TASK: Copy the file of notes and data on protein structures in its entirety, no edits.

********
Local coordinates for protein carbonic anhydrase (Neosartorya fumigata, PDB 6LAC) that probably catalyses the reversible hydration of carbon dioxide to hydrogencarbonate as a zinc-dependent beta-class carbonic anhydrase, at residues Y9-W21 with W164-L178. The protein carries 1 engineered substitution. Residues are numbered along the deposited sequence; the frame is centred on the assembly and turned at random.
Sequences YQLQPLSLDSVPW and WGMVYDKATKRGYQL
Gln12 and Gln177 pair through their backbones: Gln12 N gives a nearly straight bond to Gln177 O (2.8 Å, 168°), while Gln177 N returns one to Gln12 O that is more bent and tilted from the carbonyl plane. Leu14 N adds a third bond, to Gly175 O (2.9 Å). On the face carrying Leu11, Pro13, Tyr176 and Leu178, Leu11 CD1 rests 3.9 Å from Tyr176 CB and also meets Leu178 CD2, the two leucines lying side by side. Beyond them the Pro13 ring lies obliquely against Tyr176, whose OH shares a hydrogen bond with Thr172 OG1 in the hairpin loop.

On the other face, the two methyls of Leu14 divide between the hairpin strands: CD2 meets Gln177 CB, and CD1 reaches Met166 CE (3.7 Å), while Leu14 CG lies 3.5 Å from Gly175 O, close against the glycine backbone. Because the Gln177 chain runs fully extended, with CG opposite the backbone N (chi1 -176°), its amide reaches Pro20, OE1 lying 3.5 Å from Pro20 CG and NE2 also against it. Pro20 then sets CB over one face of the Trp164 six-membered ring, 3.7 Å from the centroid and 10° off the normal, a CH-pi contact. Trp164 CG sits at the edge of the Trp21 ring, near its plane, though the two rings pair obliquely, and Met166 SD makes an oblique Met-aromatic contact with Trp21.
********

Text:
Local coordinates for protein carbonic anhydrase (Neosartorya fumigata, PDB 6LAC) that probably catalyses the reversible hydration of carbon dioxide to hydrogencarbonate as a zinc-dependent beta-class carbonic anhydrase, at residues Y9-W21 with W164-L178. The protein carries 1 engineered substitution. Residues are numbered along the deposited sequence; the frame is centred on the assembly and turned at random.
Sequences YQLQPLSLDSVPW and WGMVYDKATKRGYQL
Gln12 and Gln177 pair through their backbones: Gln12 N gives a nearly straight bond to Gln177 O (2.8 Å, 168°), while Gln177 N returns one to Gln12 O that is more bent and tilted from the carbonyl plane. Leu14 N adds a third bond, to Gly175 O (2.9 Å). On the face carrying Leu11, Pro13, Tyr176 and Leu178, Leu11 CD1 rests 3.9 Å from Tyr176 CB and also meets Leu178 CD2, the two leucines lying side by side. Beyond them the Pro13 ring lies obliquely against Tyr176, whose OH shares a hydrogen bond with Thr172 OG1 in the hairpin loop.

On the other face, the two methyls of Leu14 divide between the hairpin strands: CD2 meets Gln177 CB, and CD1 reaches Met166 CE (3.7 Å), while Leu14 CG lies 3.5 Å from Gly175 O, close against the glycine backbone. Because the Gln177 chain runs fully extended, with CG opposite the backbone N (chi1 -176°), its amide reaches Pro20, OE1 lying 3.5 Å from Pro20 CG and NE2 also against it. Pro20 then sets CB over one face of the Trp164 six-membered ring, 3.7 Å from the centroid and 10° off the normal, a CH-pi contact. Trp164 CG sits at the edge of the Trp21 ring, near its plane, though the two rings pair obliquely, and Met166 SD makes an oblique Met-aromatic contact with Trp21.